taped, contained enough information to enable them to launch a new investigation, so,
Madley was arrested again on October 17th 2004, at his home in North London, and taken
to Collingwood police station, where he was interviewed under caution. Madley was
subsequently charged with buggery and indecent assault, under the Sexual Offences Act 1963, and sent for trial in December 2005.
The full story of what happened to me, and the struggles I endured in my quest for justice,
is told in my book ‘Conspiracy of Faith’, which was published by Lutterworth Press on 22
February 2007. Since then, allegations of sexual abuse have emerged against Fr George
Williams, spanning decades and involving pupils at Shrigley Hall, the former Salesian
Missionary College in Macelsfield, Cheshire. These allegations have been brought into
the public domain by a former Salesian Priest, and are outlined in an open latter,
published by the former priest on 23 August 2007 (this letter and the trial documents
are on my website www.grahamwilmer.org.uk).
Greater Manchester Police, together with Bolton Social Services, investigated these new allegations. Following the investigation, Bolton police gave me the following statement:
‘Mr. Wilmer – regarding your allegation of sexual abuse at the hands of Fr George
WILLIAMS. The matter was jointly investigated by the Child Protection Unit at Bolton and
Bolton Social Services. All the information raised in your complaint has been passed to
DC Mike HOBBS from Surrey Police, by DC PARKER of our unit. The reason for this was
that the historical offences you outlined in your complaint were committed in the Surrey
area. The Salesian College has been visited and Fr Michael WINSTANLEY is aware of
the allegations. Fr WILLIAMS is now house bound and has no contact with any vulnerable
persons, and he is deemed currently not to be a danger to children. In respect of the Police
at Bolton there are no further lines of enquiry to pursue. Keith Isherwood, Detective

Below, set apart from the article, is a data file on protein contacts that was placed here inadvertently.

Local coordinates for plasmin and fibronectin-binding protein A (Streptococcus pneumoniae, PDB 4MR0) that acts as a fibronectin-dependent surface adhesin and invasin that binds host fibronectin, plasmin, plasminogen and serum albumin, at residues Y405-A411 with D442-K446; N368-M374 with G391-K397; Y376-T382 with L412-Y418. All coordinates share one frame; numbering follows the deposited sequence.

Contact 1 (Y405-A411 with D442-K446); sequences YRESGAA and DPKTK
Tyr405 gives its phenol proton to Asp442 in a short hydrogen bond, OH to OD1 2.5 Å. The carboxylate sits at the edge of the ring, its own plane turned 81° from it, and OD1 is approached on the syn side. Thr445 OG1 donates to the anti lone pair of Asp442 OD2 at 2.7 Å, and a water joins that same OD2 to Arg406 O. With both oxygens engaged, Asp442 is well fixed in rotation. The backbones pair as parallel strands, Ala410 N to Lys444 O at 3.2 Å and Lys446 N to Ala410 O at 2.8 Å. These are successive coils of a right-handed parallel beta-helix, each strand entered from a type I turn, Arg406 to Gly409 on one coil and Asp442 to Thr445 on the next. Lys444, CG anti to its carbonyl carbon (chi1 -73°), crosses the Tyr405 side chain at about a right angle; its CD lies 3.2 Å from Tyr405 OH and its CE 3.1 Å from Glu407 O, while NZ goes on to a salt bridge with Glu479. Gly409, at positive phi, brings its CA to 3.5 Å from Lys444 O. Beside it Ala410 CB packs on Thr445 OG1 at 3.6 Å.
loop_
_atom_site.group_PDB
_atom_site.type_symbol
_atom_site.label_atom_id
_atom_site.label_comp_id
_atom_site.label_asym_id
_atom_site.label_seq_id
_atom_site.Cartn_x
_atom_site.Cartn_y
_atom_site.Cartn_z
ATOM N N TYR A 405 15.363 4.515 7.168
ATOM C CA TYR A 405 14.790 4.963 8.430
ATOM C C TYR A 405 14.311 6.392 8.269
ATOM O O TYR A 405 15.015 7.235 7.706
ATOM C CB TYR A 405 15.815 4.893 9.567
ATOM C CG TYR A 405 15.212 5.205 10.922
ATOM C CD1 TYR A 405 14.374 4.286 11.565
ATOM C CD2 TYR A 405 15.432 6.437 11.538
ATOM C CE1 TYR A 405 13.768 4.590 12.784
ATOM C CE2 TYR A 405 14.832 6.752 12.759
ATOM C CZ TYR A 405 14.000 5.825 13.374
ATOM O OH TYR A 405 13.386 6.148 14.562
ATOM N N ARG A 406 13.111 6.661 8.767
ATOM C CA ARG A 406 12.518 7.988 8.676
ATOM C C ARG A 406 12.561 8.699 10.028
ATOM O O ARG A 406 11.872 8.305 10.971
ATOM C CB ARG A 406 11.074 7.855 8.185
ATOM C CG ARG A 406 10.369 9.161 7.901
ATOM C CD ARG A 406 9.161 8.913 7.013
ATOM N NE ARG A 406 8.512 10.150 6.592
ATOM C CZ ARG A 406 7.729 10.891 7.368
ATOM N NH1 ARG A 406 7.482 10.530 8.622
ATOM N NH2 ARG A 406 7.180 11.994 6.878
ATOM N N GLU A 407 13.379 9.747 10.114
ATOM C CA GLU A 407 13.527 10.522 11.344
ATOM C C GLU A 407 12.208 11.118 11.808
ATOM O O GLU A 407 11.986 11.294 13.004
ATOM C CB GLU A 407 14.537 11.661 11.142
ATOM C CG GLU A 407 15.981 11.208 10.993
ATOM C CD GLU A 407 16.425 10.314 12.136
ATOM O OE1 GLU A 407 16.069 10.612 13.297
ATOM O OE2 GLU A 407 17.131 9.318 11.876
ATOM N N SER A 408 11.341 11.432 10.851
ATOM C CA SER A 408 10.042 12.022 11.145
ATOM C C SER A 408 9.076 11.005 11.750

Sergeant, PPIU – Child Protection Unit.’
In 2003, I set up The Lantern Project, a counseling and support service to help other
survivors, but I still didn’t fully appreciate the scale of child abuse or the extent of the
damage child abuse causes both at the time, and after long the abuse may have stopped.
I do now, as, since then, the project has supported thousands of survivors, male and
female, and of all ages, and what we have learned through that work has enabled us to develop a recovery framework, which we call Unstructured Therapeutic Disclosure,
which is now recognised by our Primary Care Trust, who now fund us under contract as
a specialist support and counseling service for victims of psychosexual trauma.
All of the cases of child abuse that we deal with are horrific; there is no other way to
describe the damage that is caused, yet, despite all of the child protection measures
that schools, churches and the myriad of other organisations in the UK, which interact
with children and young people, are supposed to have in place, we continue to see
cases of child abuse coming forward, both historical and current, which demonstrate
the inadequacies and failures of the measures that are there, enshrined in law, to protect
children from abuse.
My case was far from unique; I have evidence of more than 20 other cases of child abuse
occurring in Salesian schools in the UK over the past 40 years, and there are many more.
The majority of the victims who have come forward and asked me to help them name the
same Salesian priests, including Salesian Provincials, yet my ongoing attempts to have anyone in authority inquire into these allegations continues to meet with a deafening
silence from Education Ministers, Secretaries of State, Church leaders, and, of course,
the current Provincial of the Salesians in the UK, Fr Martin Coyle.
Recently, Beverley Smith (Child Safeguarding Division – Department for Education),
in response to a document I had sent to Michael Gove, containing the personal disclosures from victims of abuse in Salesian schools, and asking him to set up an investigation, wrote
to me saying ‘it would not be appropriate for the Department to consider such an
investigation, not least given that the allegations relate to a period so long ago.’
This is, simply, unacceptable. Child abuse is a crime. It is now, and it was then.
If we can’t look to those we elect to protect our children, then we must find another way.
It is only through an inquiry on a national scale, that we will be able to expose the level
of abuse that has, and still does, take place in schools, churches and other institutions
in our land.